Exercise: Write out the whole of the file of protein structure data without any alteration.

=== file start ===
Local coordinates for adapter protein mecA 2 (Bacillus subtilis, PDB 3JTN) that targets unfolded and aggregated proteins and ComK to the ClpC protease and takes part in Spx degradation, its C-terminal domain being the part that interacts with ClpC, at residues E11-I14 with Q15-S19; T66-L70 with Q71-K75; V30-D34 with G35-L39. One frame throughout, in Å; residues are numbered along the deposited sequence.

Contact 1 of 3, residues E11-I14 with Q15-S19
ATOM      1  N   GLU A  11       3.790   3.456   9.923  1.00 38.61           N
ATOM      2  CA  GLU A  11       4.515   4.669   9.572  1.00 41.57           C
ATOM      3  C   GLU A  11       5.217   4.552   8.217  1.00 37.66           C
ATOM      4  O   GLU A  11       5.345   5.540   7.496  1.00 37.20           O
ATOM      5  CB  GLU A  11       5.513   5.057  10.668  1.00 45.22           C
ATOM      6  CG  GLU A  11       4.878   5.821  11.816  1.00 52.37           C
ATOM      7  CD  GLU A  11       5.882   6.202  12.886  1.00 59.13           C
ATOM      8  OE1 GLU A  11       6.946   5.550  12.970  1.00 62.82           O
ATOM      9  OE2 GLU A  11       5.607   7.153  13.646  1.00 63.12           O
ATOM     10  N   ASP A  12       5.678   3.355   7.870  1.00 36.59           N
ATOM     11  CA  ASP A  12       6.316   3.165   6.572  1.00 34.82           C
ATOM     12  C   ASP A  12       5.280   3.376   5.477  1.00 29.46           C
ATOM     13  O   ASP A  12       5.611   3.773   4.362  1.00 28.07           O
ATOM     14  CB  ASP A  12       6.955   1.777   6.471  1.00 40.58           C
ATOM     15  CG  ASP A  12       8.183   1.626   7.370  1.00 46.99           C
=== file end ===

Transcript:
Local coordinates for adapter protein mecA 2 (Bacillus subtilis, PDB 3JTN) that targets unfolded and aggregated proteins and ComK to the ClpC protease and takes part in Spx degradation, its C-terminal domain being the part that interacts with ClpC, at residues E11-I14 with Q15-S19; T66-L70 with Q71-K75; V30-D34 with G35-L39. One frame throughout, in Å; residues are numbered along the deposited sequence.

Contact 1 of 3, residues E11-I14 with Q15-S19
ATOM      1  N   GLU A  11       3.790   3.456   9.923  1.00 38.61           N
ATOM      2  CA  GLU A  11       4.515   4.669   9.572  1.00 41.57           C
ATOM      3  C   GLU A  11       5.217   4.552   8.217  1.00 37.66           C
ATOM      4  O   GLU A  11       5.345   5.540   7.496  1.00 37.20           O
ATOM      5  CB  GLU A  11       5.513   5.057  10.668  1.00 45.22           C
ATOM      6  CG  GLU A  11       4.878   5.821  11.816  1.00 52.37           C
ATOM      7  CD  GLU A  11       5.882   6.202  12.886  1.00 59.13           C
ATOM      8  OE1 GLU A  11       6.946   5.550  12.970  1.00 62.82           O
ATOM      9  OE2 GLU A  11       5.607   7.153  13.646  1.00 63.12           O
ATOM     10  N   ASP A  12       5.678   3.355   7.870  1.00 36.59           N
ATOM     11  CA  ASP A  12       6.316   3.165   6.572  1.00 34.82           C
ATOM     12  C   ASP A  12       5.280   3.376   5.477  1.00 29.46           C
ATOM     13  O   ASP A  12       5.611   3.773   4.362  1.00 28.07           O
ATOM     14  CB  ASP A  12       6.955   1.777   6.471  1.00 40.58           C
ATOM     15  CG  ASP A  12       8.183   1.626   7.370  1.00 46.99           C